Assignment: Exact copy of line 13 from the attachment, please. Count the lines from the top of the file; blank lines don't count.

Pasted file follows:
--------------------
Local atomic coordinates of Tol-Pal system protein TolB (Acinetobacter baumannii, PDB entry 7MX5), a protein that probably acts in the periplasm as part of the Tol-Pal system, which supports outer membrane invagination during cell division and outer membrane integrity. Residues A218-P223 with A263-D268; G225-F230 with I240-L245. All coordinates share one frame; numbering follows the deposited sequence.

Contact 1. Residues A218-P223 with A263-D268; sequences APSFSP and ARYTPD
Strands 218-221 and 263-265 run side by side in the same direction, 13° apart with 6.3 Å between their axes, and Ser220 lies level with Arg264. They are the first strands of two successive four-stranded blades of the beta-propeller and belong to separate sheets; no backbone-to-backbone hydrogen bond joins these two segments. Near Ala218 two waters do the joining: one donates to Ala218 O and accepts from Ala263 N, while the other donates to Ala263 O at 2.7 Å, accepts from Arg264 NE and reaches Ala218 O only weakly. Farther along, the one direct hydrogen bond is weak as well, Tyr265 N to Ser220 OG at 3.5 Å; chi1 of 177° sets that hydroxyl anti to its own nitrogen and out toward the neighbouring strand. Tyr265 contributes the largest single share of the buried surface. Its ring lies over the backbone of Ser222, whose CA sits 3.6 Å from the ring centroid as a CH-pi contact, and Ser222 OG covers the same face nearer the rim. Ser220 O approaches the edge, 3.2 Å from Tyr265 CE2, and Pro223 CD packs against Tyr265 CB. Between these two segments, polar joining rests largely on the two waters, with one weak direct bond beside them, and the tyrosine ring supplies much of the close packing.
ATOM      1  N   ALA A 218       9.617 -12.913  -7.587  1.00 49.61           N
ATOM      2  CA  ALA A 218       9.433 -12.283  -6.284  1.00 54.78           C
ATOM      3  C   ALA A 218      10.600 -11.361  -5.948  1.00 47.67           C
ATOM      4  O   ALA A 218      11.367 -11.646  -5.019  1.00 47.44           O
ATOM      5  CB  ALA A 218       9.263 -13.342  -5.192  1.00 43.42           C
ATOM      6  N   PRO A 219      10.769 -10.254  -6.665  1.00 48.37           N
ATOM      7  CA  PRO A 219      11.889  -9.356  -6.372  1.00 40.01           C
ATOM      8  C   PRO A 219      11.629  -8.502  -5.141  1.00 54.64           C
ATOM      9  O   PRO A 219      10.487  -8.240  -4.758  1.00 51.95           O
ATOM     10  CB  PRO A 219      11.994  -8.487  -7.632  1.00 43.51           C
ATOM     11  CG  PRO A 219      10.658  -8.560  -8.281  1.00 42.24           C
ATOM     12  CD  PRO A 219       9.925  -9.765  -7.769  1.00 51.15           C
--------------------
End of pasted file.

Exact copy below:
ATOM     10  CB  PRO A 219      11.994  -8.487  -7.632  1.00 43.51           C